The cream of Edwardian supernatural fiction. The Story of the Siren is a a prayer of hope for the future and a hymn to the destructive and redemptive power of nature. Told in the format of a story-within-a-story, a pompous British tourist in Sicily loses a manuscript on Deism to the sea and in return hears a terrifying and wonderful story about a mermaid from his tour guide.
The story he hears is brutal, violent and sad, echoing melancholy mermaid tales such as Hans Christian Anderson's The Little Mermaid and Oscar Wilde's The Fisherman and His Soul. However, Forster's contribution to mermaid tales has a powerful political side, being a condemnation of the repression and hypocrisy of early twentieth-century society, especially its treatment of outsiders. "People began to hate us. The children first- everything begins with them."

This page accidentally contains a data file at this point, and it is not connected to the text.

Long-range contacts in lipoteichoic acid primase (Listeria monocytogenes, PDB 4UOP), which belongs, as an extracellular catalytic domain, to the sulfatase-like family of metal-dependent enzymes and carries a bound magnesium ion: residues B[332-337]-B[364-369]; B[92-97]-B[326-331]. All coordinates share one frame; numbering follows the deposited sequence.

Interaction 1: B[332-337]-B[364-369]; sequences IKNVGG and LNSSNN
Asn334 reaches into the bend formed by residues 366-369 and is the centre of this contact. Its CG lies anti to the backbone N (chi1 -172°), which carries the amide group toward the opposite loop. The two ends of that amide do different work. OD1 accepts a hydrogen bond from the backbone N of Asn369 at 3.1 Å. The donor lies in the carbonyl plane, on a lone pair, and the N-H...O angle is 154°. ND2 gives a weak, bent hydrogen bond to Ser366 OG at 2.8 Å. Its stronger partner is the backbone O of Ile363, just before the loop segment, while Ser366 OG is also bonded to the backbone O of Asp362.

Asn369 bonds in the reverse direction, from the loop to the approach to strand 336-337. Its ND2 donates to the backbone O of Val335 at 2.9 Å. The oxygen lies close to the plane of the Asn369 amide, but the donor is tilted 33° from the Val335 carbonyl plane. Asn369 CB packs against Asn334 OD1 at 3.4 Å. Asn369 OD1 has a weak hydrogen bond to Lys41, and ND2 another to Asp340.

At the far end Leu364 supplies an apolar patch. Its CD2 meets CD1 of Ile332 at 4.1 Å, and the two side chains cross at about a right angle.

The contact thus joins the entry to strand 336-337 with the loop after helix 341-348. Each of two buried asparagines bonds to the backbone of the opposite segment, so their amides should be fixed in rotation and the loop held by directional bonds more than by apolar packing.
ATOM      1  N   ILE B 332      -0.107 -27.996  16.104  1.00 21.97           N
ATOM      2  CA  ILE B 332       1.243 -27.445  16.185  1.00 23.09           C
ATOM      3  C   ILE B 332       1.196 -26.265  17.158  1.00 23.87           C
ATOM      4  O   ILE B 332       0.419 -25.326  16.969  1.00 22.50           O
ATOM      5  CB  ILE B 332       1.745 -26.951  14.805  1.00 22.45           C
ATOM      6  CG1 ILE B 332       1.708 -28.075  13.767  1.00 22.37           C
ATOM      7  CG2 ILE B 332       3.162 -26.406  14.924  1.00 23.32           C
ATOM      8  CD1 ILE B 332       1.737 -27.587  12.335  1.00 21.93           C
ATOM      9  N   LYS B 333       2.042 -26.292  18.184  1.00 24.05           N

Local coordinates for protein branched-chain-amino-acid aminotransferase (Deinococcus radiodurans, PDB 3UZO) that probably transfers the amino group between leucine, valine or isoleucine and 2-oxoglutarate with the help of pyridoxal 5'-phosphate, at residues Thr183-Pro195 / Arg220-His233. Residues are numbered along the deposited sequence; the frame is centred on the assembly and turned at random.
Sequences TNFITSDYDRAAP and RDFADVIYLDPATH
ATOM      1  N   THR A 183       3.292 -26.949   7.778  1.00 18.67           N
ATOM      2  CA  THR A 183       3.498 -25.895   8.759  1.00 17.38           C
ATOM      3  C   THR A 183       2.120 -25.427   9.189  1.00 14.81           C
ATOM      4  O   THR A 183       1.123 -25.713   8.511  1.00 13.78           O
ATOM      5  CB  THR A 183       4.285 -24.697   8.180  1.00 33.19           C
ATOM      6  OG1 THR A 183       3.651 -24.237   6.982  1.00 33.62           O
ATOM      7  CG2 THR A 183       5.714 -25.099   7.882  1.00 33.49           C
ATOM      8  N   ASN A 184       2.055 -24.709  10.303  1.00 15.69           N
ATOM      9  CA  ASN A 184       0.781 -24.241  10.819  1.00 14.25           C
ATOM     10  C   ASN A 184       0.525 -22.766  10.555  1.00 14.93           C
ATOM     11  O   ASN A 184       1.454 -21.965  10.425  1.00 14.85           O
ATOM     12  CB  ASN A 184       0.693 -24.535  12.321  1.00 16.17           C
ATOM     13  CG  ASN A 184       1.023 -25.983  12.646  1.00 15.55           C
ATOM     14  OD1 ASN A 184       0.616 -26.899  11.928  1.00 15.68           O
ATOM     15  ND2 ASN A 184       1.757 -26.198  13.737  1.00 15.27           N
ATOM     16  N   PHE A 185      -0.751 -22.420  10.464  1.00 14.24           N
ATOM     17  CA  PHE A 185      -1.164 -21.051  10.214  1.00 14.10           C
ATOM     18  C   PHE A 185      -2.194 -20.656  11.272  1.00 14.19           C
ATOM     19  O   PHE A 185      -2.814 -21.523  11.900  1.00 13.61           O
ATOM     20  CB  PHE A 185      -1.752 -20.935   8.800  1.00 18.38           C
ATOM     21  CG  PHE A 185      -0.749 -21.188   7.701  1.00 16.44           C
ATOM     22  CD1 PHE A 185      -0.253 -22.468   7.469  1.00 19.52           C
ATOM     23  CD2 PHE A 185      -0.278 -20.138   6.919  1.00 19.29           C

Some readers might find the strong anti-Christian streak in this story a little unsettling. It's undeniable that The Story of the Siren characterises the Edwardian Christian church as dogmatic, misogynistic and at odds with the natural world, which in Forster's works is dangerous but authentic and redemptive. The mermaid is nature at its most untameable:
"The priests have blessed the air, so she cannot breathe it, and blessed the rocks, so that she cannot sit on them. But the sea no man can bless, because it is too big, and always changing. Therefore she lives in the sea."